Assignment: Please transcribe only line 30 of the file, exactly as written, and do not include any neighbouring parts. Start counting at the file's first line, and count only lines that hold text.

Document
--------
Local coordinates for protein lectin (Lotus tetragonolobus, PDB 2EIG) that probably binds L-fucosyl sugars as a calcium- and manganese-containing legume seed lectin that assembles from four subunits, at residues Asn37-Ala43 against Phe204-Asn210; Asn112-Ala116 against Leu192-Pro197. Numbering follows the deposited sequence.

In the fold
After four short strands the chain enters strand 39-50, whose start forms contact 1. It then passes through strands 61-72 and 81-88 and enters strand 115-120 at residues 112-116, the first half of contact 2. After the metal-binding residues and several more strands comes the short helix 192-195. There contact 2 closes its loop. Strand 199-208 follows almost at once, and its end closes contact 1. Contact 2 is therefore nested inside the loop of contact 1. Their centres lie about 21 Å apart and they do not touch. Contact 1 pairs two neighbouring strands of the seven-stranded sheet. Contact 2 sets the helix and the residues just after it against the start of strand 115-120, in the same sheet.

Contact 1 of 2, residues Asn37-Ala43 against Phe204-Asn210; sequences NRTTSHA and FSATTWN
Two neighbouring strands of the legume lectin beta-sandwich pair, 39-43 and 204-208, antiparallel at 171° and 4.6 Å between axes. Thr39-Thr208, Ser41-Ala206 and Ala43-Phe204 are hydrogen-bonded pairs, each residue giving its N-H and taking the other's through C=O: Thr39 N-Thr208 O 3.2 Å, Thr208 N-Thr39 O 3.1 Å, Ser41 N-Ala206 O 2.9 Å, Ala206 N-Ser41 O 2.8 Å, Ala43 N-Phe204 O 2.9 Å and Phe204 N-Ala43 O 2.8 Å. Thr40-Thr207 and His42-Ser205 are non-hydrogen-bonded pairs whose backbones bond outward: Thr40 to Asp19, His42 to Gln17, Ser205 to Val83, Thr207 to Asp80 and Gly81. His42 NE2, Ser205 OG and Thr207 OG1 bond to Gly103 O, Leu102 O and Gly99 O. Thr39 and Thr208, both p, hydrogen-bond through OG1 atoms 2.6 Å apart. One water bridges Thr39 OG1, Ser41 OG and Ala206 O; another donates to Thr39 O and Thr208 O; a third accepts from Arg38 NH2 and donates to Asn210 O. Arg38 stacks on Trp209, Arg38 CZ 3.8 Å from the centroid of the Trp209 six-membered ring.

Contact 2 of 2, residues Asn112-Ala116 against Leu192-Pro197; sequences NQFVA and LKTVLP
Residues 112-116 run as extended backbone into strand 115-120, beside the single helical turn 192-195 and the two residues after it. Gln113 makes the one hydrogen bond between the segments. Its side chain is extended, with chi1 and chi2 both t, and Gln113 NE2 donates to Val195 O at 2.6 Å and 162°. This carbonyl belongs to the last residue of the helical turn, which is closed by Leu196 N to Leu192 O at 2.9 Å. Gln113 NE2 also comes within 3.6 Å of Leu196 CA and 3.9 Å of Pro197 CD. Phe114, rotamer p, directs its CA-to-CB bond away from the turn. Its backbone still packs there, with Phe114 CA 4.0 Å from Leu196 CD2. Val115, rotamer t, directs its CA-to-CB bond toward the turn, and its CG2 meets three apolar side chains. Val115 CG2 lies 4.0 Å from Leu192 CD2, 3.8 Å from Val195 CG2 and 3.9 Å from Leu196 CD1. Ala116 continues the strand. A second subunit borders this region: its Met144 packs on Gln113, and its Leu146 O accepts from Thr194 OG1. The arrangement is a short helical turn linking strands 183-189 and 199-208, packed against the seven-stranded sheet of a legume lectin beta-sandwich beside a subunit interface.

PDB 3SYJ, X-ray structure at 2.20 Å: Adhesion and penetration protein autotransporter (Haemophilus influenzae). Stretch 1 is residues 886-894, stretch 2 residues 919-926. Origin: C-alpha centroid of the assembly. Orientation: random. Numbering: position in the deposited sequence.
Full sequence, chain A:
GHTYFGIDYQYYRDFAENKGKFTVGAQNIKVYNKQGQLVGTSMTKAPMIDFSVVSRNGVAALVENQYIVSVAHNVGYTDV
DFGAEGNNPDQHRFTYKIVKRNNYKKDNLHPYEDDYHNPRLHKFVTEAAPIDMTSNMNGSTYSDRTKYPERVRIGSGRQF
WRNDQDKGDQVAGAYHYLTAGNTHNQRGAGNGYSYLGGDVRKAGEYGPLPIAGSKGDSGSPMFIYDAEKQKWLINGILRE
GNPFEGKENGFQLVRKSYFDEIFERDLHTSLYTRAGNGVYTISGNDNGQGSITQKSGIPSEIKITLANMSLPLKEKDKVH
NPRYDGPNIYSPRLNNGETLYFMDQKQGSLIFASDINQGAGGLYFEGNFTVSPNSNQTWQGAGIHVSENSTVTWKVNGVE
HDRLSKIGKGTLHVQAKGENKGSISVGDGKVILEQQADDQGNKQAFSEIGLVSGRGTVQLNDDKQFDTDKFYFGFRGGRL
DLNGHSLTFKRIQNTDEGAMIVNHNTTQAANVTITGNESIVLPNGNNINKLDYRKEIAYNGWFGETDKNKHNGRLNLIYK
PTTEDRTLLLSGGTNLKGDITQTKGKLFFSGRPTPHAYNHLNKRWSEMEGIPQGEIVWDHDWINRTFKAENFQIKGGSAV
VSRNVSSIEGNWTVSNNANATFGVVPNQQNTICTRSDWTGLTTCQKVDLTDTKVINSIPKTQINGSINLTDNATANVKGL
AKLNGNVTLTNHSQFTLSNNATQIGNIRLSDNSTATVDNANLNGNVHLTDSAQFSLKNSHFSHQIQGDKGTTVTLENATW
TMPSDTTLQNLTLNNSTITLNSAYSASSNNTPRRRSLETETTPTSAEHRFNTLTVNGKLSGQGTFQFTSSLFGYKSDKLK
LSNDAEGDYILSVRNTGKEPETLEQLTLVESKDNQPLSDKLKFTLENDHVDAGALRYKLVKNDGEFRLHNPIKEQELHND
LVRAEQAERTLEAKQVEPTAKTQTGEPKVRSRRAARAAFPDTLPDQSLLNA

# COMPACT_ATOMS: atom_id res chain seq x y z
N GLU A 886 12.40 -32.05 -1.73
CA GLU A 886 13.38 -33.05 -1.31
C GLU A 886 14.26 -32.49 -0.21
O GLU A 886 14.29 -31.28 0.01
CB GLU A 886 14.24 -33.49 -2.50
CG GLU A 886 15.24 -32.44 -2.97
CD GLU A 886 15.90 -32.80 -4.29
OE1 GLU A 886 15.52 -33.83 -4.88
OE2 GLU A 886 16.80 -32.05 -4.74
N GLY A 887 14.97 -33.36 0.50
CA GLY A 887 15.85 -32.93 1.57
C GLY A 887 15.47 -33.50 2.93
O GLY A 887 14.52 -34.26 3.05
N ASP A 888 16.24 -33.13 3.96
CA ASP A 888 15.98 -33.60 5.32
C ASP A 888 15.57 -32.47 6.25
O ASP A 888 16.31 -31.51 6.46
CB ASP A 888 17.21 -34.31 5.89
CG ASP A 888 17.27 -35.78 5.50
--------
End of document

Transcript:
CD GLU A 886 15.90 -32.80 -4.29